THE BRITISH LIBRARY

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04 November 2014

Off the Map competition: Turning Gothic literature into games

One of our Digital Curators at the British Library – Stella Wisdom – is working on a great project to encourage games makers to use the Library’s archive for inspiration. For the last few years she’s been running Off the Map, a partnership competition with GameCity and Crytek to challenge UK higher education students to make videogames based on British Library collections.

This year’s competition had a gothic theme to accompany the Library’s current exhibition, Terror and Wonder: The Gothic Imagination. The exhibition showcases manuscripts and hand-written drafts of Mary Shelley’s Frankenstein, Bram Stoker’s Dracula, Clive Barker’s Hellraiser and the Twilight series (check it out, it’s on in London until 20 Jan 2015).

Stella created this video which shows footage of last year’s winning entry from Pudding Lane Productions, De Montfort University. It also gives details of the 2014 gothic sub-themes and shows flythrough clips from this year’s shortlisted entries.

The third winning entry was Team Shady Agents from University of South Wales in Newport with their Edgar Allan Poe inspired game Crimson Moon. The second winning entry was Team Flying Buttress from De Montfort University, who created a visually rich interpretation of Dracula's Whitby. British Library Chief Executive Roly Keating announced the winning entry: Nix, this was created by Jackson Rolls-Gray, Sebastian Filby and Faye Allen from the University of South Wales.Using Oculus Rift, a virtual reality headset for 3D gaming,it challenges players to reconstruct Fonthill Abbey via collecting hidden and moving glowing orbs in a spooky underwater world.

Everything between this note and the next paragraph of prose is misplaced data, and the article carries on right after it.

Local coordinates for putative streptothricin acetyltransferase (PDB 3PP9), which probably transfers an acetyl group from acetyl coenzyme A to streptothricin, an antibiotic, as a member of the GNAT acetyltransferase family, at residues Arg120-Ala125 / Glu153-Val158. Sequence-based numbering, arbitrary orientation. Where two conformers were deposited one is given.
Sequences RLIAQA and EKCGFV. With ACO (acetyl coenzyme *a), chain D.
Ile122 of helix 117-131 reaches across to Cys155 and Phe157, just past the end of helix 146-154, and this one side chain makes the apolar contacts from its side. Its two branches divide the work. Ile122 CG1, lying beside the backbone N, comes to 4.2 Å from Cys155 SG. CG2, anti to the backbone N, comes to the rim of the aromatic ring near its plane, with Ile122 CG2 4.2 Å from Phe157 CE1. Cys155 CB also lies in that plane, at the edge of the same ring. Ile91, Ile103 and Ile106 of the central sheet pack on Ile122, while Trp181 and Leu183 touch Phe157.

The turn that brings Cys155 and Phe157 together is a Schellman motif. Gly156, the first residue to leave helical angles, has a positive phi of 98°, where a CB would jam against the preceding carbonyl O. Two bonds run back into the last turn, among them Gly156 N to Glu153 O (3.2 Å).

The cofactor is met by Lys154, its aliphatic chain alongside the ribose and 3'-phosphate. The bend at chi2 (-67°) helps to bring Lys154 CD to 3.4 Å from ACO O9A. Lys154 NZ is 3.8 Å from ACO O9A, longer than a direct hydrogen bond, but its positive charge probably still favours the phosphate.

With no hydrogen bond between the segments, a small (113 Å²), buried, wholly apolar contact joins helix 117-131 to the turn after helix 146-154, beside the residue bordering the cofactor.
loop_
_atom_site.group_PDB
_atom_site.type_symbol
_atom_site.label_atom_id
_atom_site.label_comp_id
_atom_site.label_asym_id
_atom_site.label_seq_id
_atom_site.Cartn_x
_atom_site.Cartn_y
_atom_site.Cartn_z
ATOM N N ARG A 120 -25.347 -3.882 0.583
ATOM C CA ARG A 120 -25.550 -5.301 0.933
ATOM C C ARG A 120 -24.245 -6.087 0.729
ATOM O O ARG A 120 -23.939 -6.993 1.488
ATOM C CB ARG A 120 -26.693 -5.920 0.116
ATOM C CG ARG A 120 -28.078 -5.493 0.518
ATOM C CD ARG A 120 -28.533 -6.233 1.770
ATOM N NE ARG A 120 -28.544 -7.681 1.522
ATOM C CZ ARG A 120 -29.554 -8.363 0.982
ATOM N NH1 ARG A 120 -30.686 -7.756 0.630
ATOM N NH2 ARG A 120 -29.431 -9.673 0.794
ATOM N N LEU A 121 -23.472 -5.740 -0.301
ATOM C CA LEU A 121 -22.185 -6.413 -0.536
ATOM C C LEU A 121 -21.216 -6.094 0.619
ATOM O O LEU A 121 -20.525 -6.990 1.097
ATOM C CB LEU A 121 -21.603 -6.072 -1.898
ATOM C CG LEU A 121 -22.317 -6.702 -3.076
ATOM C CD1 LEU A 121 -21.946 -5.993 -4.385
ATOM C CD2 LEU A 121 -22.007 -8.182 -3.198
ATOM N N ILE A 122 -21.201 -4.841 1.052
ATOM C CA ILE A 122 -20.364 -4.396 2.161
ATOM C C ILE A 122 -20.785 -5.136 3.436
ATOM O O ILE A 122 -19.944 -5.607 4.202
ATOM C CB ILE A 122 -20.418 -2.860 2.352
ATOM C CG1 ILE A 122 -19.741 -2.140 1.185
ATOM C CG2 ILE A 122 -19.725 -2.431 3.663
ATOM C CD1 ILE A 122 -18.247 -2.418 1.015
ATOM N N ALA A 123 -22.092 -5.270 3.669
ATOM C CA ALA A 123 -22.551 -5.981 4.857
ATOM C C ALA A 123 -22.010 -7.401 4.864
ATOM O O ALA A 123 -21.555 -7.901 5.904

Of course, these projects never happen on their own. Stella worked with our Curator for Terror and Wonder Tim Pye and Tom Harper, our Maps Curator, as well as the lovely teams at GameCity and Crytek.

Plans are currently underway for the third competition: 'Alice's Adventures: Off the Map', which we are launching at the Library at the start of December. I’m also working on a few Alice-themed projects myself (watch this space).

You can read more about the project on the Library’s Digital Scholarship blog.

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